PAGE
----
22 Matisa at Exmouth

The movement of track recording trolleys was always shown on notices, along with the special conditions which took account of the trolleys’ characteristics, whether recording or running “light.”

When Tony Hill asked his old pals if any of them had kept such a notice, Stephen Derek, a former B.R. manager, was prompted to reply: “On reading this, I recalled an early photo I’d taken of a ‘Swiss Matisa Track Recording Machine’ leaving Exmouth, for Exeter, on Sunday 8th May, 1960, a few months following my transfer to the Trains Office at Exeter Central.”

If Stephen were to take up that same position at the boundary fence today, he would be standing on the far side of Marine Way, part of the road expansion works that necessitated the virtual destruction of the station. But, in 1960, looking at the Southern’s grand rail gateway to Exmouth of 1924, few could have guessed what the future held.

The trolley is leaving platform one in full recording mode, with probably an Exmouth Junction Driver acting as Pilotman standing at the door; being a steam man, he may have found the cab too confined.

The line in the foreground served platform two, part of which forms the pocket station in use today.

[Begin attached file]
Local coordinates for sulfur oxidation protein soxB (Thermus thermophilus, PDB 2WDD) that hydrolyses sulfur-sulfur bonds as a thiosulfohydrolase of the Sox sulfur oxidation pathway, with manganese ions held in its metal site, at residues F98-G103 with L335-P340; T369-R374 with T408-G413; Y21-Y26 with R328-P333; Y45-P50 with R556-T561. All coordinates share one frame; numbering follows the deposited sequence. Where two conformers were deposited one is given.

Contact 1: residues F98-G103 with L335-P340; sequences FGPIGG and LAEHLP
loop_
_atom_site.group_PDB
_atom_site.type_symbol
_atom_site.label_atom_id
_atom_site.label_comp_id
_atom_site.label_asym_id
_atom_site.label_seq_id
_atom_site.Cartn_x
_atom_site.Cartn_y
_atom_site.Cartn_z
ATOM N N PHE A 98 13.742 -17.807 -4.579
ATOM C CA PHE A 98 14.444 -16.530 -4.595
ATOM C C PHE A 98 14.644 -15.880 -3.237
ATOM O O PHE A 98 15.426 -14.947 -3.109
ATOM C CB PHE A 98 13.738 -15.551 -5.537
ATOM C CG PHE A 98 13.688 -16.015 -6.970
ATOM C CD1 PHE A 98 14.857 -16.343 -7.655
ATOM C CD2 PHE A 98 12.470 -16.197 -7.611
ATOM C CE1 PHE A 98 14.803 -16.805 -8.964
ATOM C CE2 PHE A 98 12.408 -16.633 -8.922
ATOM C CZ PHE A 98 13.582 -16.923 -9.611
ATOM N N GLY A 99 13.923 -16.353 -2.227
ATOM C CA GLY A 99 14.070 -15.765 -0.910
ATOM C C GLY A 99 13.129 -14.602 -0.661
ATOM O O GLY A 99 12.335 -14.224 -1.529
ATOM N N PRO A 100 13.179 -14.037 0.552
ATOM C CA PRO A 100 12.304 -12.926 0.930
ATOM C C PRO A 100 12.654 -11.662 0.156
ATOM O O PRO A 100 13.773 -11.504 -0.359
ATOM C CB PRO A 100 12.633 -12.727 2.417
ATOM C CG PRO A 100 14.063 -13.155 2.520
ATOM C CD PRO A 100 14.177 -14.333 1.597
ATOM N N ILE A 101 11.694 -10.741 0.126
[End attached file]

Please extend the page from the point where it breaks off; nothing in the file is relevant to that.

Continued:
To the left were platforms three and four. There was a space between the lines serving platforms two and three which must have been left for an engine release road, but this was filled with beds containing flowers and shrubs. The space was wider still immediately in front of the camera to allow for the box (right of camera), with its “bridge” where the signalmen gave and received the tokens for the two single line branches.
At the end of each platform were lattice-work bracket signals which, as in the one seen, could allow a train to proceed from each platform to either the main (Exeter) or branch (Budleigh).

In the background can be seen the goods shed, while out of sight are the loco shed, platform canopies and fine frontage, and the harbour branch.

Courtesy of Stephen Derek.
Stephen was probably at the boundary fence when he took his photograph. The scout is standing on an earth bank which acts as barrier between the road and the houses in Halsdon Road.
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